“Wonder, Fear, Great Joy”
In the Name of the Father and of the Son and of the Holy Spirit. Amen.
Have you ever had a dream so startling that it made your mouth go dry and your stomach drop? Your face flushed and you woke up, soaked in sweat. The dream was so vivid and disturbing that it took you a minute or two to decide whether it was just a dream or whether it had really happened. I imagine that the two Marys must have had something of that feeling, but what was happening to them was really happening. As they went early to view the tomb, a feeling of unreality must have settled over them like a dense fog. In this story, there is no one completely faithful to Jesus. Oh, their sweet piety is touching; in the other gospels, we are told that they are going to anoint Jesus’ body for its permanent burial. But anointed corpses are still corpses; dead is dead is dead. Nothing to see at this tomb but fear and unbelief.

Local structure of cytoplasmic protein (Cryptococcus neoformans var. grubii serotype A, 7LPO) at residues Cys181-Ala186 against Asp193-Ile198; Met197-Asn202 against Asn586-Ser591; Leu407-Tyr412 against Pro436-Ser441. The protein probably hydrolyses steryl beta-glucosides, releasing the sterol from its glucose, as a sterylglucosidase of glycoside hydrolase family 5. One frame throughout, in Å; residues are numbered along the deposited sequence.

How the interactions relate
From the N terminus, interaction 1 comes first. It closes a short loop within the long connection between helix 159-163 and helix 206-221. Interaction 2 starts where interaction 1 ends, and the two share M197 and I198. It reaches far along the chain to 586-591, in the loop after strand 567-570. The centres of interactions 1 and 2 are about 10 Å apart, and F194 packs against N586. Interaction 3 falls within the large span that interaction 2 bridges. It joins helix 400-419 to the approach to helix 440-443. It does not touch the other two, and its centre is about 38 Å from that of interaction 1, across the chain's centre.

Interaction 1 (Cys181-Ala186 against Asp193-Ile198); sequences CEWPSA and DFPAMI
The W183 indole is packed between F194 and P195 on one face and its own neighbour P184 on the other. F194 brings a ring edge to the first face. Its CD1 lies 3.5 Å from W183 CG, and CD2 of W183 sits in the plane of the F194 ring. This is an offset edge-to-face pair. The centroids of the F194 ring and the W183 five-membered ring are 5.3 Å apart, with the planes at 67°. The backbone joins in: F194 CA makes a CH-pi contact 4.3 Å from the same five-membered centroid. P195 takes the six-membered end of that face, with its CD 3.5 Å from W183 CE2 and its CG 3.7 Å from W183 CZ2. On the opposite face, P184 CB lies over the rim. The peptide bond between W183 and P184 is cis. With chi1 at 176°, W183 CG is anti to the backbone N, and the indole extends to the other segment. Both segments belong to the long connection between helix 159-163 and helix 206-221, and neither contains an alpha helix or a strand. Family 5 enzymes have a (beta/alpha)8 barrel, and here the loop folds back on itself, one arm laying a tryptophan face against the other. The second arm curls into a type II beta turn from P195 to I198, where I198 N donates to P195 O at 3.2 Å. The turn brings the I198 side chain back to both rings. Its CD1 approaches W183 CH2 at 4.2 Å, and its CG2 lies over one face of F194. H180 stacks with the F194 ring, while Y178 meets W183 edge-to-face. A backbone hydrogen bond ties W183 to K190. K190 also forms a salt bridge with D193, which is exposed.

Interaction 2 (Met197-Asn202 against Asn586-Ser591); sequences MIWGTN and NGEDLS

We all know the story. The angel, the empty tomb, the risen Lord, etcetera. Come on, Marys, we want to say. Don’t you remember! As He said. He said it at least three times in Matthew’s Gospel, that He would be handed over, tried, condemned, mocked, beaten, and crucified-and, on the third day, raised again. How could you have forgotten? But surely our own thoughts and feelings are not above reproach. Have we forgotten Him who said “Do this in remembrance of me”? Perhaps the remembrance has become a mere mental recreation of the scene before the cross and the scene before the empty tomb. Maybe we have made the remembering into a psychological parlor trick. Mary the Magdalene and the other Mary may have come to mourn a dead man, but at least their mourning was turned to fear and great joy. Can we muster even half that? How is it that we’ve lost the wonder, the fear, the great joy of this festive day. Why do I, why do you, come here on this day? What does it mean, beyond chocolate and colored eggs, beyond the big dinner and the gathering of family?